You’ve heard of adulting school. It’s where those who grew up in body, but not necessarily in responsibility, go to learn the ropes of changing tires, cooking, and doing laundry.
But there’s a flip side to this phenomenon. Apparently, many adults have a craving to be a kid again.
Enter “adult recess.”
“Adults are reliving their playground memories—the good ones and the bad ones—at what’s become known as ‘adult recess,’” or so says the front page of The Wall Street Journal.
Adult recess is not a one-off event. It resides in trendy cities like Seattle and in the midwestern towns of Indiana. It attracts large crowds and return attendees. Paying attendees. For example:
In Seattle’s Cal Anderson Park, about 1,000 men and women turned out for an adult recess one Saturday earlier this month that included kickball, hopscotch and tetherball, along with chicken nuggets and grilled cheese sandwiches.
‘I thought back to the last time when I really had fun, and it was these games when I was a kid,’ said Clay Lundquist, managing director of Center Stage Entertainment Marketing, which produced the recess.
But outdoor games aren’t the only thing on the agenda for adult recess:
Some recesses have been brought indoors, such as in Akron, Ohio, where a library branch last year began hosting a monthly adult recess for up to 30 participants who play with Tinkertoys and Lincoln Logs, Silly Putty and Play-Doh.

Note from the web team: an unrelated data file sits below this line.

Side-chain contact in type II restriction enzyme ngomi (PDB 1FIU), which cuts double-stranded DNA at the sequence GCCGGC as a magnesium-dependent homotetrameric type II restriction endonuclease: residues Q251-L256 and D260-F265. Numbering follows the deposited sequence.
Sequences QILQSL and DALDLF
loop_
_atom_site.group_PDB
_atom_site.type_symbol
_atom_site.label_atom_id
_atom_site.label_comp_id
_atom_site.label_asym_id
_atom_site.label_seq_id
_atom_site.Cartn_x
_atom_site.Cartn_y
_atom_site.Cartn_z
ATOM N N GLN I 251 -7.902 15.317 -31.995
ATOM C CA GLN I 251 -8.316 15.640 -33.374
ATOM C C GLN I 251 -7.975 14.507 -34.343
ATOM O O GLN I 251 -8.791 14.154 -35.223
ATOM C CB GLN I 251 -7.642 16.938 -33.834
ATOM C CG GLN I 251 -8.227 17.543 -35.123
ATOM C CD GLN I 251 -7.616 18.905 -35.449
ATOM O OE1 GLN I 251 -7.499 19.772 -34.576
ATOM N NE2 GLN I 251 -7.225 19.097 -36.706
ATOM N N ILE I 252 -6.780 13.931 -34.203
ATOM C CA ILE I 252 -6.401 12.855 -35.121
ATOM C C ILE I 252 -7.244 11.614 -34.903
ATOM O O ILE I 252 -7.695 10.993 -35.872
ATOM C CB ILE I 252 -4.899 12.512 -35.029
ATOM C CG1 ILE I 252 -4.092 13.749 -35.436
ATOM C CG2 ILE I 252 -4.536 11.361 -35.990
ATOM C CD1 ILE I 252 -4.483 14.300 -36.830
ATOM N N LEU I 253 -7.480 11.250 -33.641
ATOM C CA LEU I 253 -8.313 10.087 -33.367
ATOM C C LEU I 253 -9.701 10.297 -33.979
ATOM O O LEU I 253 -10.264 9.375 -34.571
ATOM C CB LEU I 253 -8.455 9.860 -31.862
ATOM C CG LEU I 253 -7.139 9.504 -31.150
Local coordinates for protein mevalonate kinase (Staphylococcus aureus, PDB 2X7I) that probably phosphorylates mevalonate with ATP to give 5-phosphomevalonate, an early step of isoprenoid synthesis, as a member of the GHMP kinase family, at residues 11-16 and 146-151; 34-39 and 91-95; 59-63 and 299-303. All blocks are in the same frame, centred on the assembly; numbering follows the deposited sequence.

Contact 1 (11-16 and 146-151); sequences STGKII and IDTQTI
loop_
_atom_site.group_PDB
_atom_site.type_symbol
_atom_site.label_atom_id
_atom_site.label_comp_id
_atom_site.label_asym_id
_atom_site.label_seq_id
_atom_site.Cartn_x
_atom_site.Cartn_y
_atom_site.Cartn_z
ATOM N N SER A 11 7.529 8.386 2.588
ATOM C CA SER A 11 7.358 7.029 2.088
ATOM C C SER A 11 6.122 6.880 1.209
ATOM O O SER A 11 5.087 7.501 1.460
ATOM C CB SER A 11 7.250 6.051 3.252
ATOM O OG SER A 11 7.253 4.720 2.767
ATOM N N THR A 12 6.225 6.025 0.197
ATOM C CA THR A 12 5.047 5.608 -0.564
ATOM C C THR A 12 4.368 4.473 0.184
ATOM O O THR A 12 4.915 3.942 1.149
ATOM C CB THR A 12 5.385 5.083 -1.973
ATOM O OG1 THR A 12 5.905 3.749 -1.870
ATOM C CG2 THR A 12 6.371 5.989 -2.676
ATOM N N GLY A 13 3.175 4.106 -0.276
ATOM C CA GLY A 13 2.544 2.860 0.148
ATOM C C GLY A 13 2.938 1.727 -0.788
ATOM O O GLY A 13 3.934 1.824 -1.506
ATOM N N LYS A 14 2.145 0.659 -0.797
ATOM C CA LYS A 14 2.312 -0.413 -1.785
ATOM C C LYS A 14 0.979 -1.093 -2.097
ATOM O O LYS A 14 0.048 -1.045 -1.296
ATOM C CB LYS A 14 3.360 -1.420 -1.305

Let’s step back and assess this trend for a moment.
On the one hand, I get it. Life is stressful. It’s easy to daydream about a simpler time in life, when one could get outside, move around, throw cares to the wind, and have fun with friends. We all have fond memories of childhood and it’s nice to indulge those occasionally.
On the other hand, there’s the issue of moving on and accepting adult responsibilities. Do we keep ourselves stuck in the past, unable to grow up and become the responsible leaders of the next generation because we crave an outlet for our inner child?
Fortunately, there is a solution to the dilemma of accepting responsibility but still allowing the inner child out occasionally.
Once upon a time, the twenty-something adults – who today enjoy adult recess – were busy starting careers, getting married, and having children. These milestones made young people embrace responsibility… but children of their own also gave them an outlet for fun and play.
Which of us has not seen a young mother swinging on the playground with her child?
Which of us has not seen a young father throwing a football to his son, or building Lincoln Log dollhouses with his daughter?
Parents have tremendous responsibility. But they also have an automatic excuse and opportunity to have fun and enjoy the pleasures of childhood.
Today’s single, childless adults don’t have that. And so once again, we see them seeking to fill the void of marriage and family with the cheap substitute of “adult recess.”
Is it time our society grew up?
[Image Credit: Flickr-Wendy Berry CC BY 2.0]
Annie Holmquist is editor of Intellectual Takeout, an online magazine and sister publication of Chronicles.